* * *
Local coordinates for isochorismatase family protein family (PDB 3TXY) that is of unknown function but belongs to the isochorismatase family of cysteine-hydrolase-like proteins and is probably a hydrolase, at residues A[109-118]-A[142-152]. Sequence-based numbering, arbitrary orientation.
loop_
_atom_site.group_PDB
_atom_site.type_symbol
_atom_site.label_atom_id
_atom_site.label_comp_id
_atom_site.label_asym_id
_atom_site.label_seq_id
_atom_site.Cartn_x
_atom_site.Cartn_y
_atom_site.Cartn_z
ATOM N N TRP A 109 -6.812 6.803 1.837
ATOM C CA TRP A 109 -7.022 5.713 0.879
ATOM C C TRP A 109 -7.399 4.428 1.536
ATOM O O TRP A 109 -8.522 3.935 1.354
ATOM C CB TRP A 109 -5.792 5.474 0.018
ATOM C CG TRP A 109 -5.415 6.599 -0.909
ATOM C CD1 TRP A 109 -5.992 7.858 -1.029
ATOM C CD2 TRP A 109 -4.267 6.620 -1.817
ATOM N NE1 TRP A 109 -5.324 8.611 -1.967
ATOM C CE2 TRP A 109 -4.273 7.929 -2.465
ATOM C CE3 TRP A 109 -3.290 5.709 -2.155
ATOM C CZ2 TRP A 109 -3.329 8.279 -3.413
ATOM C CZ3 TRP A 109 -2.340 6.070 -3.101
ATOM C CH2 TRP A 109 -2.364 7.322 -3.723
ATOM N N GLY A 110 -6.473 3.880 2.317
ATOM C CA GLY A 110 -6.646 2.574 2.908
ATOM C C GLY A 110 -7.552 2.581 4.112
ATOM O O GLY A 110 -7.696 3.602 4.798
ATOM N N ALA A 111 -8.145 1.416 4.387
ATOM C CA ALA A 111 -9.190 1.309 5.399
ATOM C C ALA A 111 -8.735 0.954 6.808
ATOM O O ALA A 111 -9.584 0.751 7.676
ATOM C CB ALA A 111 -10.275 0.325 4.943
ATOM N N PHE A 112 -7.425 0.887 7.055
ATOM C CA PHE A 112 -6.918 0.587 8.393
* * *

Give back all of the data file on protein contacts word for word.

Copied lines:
Local coordinates for isochorismatase family protein family (PDB 3TXY) that is of unknown function but belongs to the isochorismatase family of cysteine-hydrolase-like proteins and is probably a hydrolase, at residues A[109-118]-A[142-152]. Sequence-based numbering, arbitrary orientation.
loop_
_atom_site.group_PDB
_atom_site.type_symbol
_atom_site.label_atom_id
_atom_site.label_comp_id
_atom_site.label_asym_id
_atom_site.label_seq_id
_atom_site.Cartn_x
_atom_site.Cartn_y
_atom_site.Cartn_z
ATOM N N TRP A 109 -6.812 6.803 1.837
ATOM C CA TRP A 109 -7.022 5.713 0.879
ATOM C C TRP A 109 -7.399 4.428 1.536
ATOM O O TRP A 109 -8.522 3.935 1.354
ATOM C CB TRP A 109 -5.792 5.474 0.018
ATOM C CG TRP A 109 -5.415 6.599 -0.909
ATOM C CD1 TRP A 109 -5.992 7.858 -1.029
ATOM C CD2 TRP A 109 -4.267 6.620 -1.817
ATOM N NE1 TRP A 109 -5.324 8.611 -1.967
ATOM C CE2 TRP A 109 -4.273 7.929 -2.465
ATOM C CE3 TRP A 109 -3.290 5.709 -2.155
ATOM C CZ2 TRP A 109 -3.329 8.279 -3.413
ATOM C CZ3 TRP A 109 -2.340 6.070 -3.101
ATOM C CH2 TRP A 109 -2.364 7.322 -3.723
ATOM N N GLY A 110 -6.473 3.880 2.317
ATOM C CA GLY A 110 -6.646 2.574 2.908
ATOM C C GLY A 110 -7.552 2.581 4.112
ATOM O O GLY A 110 -7.696 3.602 4.798
ATOM N N ALA A 111 -8.145 1.416 4.387
ATOM C CA ALA A 111 -9.190 1.309 5.399
ATOM C C ALA A 111 -8.735 0.954 6.808
ATOM O O ALA A 111 -9.584 0.751 7.676
ATOM C CB ALA A 111 -10.275 0.325 4.943
ATOM N N PHE A 112 -7.425 0.887 7.055
ATOM C CA PHE A 112 -6.918 0.587 8.393